Ololon’s next query asks, “Is this the Void Outside of Existence, which if enterd into / Becomes a Womb?… / Thou goest to Eternal Death & all must go with thee” (lines 38-39). The “Void Outside of Existence” may be equated with “Eternal Death”: it is the place where one experiences “Eternal Life” (plate 48, line 21). In this sense life is the same as death because self-annihilation, which results in “Eternal Death,” allows for the type of “Eternal Life” Blake sees as resulting from sacrificial self-annihilation. Self-crucifixion is surely Eternal Death of the self, but it makes possible the Eternal Life that is eternity spent communicating with the divine via one’s imagination. This eternity is a “Womb” because it allows for endless creativity, imagination, and production – all of which originates in the female.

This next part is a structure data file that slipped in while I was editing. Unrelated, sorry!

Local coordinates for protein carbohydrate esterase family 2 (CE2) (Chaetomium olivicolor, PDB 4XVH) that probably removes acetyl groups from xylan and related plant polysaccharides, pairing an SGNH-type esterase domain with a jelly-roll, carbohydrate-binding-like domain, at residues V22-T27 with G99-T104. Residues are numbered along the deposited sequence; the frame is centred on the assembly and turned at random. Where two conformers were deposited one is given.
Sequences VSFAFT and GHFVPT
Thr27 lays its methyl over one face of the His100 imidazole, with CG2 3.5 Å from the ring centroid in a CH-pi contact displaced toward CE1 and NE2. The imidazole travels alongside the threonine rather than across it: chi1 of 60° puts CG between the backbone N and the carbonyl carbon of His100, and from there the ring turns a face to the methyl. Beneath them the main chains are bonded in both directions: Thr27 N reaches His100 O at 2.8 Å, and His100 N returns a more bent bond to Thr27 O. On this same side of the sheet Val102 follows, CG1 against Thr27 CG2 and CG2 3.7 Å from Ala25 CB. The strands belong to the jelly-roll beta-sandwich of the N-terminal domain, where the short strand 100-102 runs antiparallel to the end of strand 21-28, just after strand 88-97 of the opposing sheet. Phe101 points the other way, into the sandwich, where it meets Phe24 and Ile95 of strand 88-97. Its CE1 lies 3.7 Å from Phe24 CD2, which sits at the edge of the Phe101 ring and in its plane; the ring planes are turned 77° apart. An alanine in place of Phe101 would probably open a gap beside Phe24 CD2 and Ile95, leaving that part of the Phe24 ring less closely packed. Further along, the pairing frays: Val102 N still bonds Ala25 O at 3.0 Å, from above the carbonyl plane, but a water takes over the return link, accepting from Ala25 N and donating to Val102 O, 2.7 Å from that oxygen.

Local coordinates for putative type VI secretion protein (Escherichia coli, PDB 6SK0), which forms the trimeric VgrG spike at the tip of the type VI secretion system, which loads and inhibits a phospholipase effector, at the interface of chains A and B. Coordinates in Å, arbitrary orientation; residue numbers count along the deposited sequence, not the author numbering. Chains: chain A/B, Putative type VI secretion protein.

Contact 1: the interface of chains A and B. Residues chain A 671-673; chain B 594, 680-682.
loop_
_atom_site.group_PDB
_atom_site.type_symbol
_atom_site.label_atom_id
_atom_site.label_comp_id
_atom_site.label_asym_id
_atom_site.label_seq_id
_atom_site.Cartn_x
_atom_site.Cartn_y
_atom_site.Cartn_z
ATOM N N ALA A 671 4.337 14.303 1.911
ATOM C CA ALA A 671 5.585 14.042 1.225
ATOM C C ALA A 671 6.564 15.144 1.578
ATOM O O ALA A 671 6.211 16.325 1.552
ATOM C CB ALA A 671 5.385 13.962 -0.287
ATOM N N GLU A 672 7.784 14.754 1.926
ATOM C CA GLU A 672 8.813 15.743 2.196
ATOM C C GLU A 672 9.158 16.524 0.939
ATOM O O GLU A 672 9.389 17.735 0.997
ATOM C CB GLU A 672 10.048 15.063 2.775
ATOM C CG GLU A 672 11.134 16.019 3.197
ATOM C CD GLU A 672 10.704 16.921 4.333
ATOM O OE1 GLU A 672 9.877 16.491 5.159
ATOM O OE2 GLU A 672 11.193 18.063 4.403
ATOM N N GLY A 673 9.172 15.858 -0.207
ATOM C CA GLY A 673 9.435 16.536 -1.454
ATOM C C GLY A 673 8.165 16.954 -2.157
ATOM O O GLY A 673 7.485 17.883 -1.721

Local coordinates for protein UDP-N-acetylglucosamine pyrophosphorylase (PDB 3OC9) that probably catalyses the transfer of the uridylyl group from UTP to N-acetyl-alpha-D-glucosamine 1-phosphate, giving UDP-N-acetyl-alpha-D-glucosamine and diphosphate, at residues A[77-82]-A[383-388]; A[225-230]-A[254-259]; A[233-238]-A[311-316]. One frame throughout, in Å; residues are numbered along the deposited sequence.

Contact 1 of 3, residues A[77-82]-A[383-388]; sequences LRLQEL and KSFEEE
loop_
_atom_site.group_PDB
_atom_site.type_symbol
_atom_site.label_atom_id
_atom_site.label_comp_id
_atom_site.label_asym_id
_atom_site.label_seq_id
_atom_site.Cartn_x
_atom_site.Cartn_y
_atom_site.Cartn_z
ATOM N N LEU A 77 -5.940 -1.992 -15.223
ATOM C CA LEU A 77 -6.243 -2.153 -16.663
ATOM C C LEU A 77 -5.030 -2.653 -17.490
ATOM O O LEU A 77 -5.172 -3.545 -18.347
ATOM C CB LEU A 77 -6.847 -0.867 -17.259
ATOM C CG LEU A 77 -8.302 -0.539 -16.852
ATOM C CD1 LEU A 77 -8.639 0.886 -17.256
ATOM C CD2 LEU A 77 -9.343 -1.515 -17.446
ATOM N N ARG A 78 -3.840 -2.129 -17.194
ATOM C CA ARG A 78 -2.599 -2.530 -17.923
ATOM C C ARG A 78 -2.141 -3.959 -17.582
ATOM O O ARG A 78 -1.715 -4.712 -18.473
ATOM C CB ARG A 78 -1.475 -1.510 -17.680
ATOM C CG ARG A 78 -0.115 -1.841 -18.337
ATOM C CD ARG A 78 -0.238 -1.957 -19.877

This idea of the eternal Womb makes a full circle back to the notion that Milton’s emanation is female and superior to Milton’s male half. Self-annihilation destroys Milton’s male presence in favor of preserving the female emanation. But that male part is not lost forever; rather, it then exists in Eternal Life as the necessary counterpart to the female Womb. For at the beginning of her dialogue, Ololon is described as a “Virgin” (plate 48, line 29). A virgin’s womb cannot reproduce unless it is united with its male counterpart. Thus Milton’s maleness, in the act of self-annihilation, is returned to its true form as part of the female emanation. Milton’s human form is a shadow of his true self because it has rejected its female part. Death to that self-consciousness, in favor of recognizing the importance of the other gender, allows for the ideal union of gender into one body. This is, of course, an unique eternal body that is closer to Blake’s conception of an emanation, though it is a hermaphroditic one in which male and female are perfectly in union and yet perfectly at odds – because each must retain their unique gender in order to be joined together as one: “For this reason a man will leave his father and mother and be united to his wife, and they will become one flesh” (The Bible: New International Version, Genesis 2:24).